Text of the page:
The Morning Dispatch: U.S. Apologizes for Strike that Killed Afghan Civilians

Plus: A snap election in Canada and a dud rally in support of those arrested for taking part in the January 6 Capitol riot.

Happy Monday! Andy Dalton, meet Wally Pipp

Quick Hits: Today’s Top Stories

  • Defense Secretary Lloyd Austin said Friday an internal Pentagon investigation found that the United States’ supposed retaliatory drone strike in Kabul last month was a “horrible mistake,” one that killed up to 10 innocent people—including seven children—and no ISIS-K members.

  • An external Food and Drug Administration advisory committee voted on Friday to endorse COVID-19 vaccine booster shots only for Americans over the age of 65 or who are otherwise at high risk of severe disease. The recommendation is nonbinding—the FDA and CDC will make a final decision in the coming days—but the vote served as a rebuke of the Biden administration’s plan to offer booster shots to most Americans eight months after their second dose.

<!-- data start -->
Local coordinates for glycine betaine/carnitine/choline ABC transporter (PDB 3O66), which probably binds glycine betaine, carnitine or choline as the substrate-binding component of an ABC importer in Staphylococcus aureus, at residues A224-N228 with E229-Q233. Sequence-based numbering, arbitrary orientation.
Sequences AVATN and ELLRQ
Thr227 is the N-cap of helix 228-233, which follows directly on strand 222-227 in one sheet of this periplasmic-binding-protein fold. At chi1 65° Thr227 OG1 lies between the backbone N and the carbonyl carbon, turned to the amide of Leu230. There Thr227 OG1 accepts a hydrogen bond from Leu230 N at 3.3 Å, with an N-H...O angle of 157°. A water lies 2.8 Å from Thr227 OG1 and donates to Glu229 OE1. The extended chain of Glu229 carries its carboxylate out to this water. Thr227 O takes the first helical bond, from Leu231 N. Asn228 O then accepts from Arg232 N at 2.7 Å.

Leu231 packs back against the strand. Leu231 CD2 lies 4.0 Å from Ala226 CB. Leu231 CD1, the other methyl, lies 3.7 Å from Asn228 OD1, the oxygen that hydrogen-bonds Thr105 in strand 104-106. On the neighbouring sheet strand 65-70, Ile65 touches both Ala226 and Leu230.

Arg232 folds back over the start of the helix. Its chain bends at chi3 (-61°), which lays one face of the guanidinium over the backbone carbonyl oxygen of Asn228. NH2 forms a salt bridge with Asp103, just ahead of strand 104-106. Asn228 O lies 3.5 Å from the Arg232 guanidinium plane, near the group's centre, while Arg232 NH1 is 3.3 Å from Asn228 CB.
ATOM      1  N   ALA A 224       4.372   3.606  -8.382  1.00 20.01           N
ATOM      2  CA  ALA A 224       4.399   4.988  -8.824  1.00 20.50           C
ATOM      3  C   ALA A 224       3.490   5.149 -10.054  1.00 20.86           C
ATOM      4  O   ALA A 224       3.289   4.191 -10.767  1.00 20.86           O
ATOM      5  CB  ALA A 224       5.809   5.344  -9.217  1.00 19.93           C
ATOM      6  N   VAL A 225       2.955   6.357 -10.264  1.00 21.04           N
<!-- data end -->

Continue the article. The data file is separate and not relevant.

• The Department of Homeland Security said over the weekend that it intends to “accelerate the pace” of removal flights expelling thousands of Haitians who arrived at the United States’ southern border last week. More than 12,000 would-be migrants have arrived in Del Rio, Texas, in recent days, overwhelming U.S. Border Patrol’s ability to process them.

  • French Foreign Affairs Minister Jean-Yves Le Drian announced Friday he was—at President Emmanuel Macron’s request—recalling the country’s ambassadors to both the United States and Australia in retaliation for the countries’ nuclear submarine agreement, which Le Drian decried as “unacceptable behavior between allies and partners.”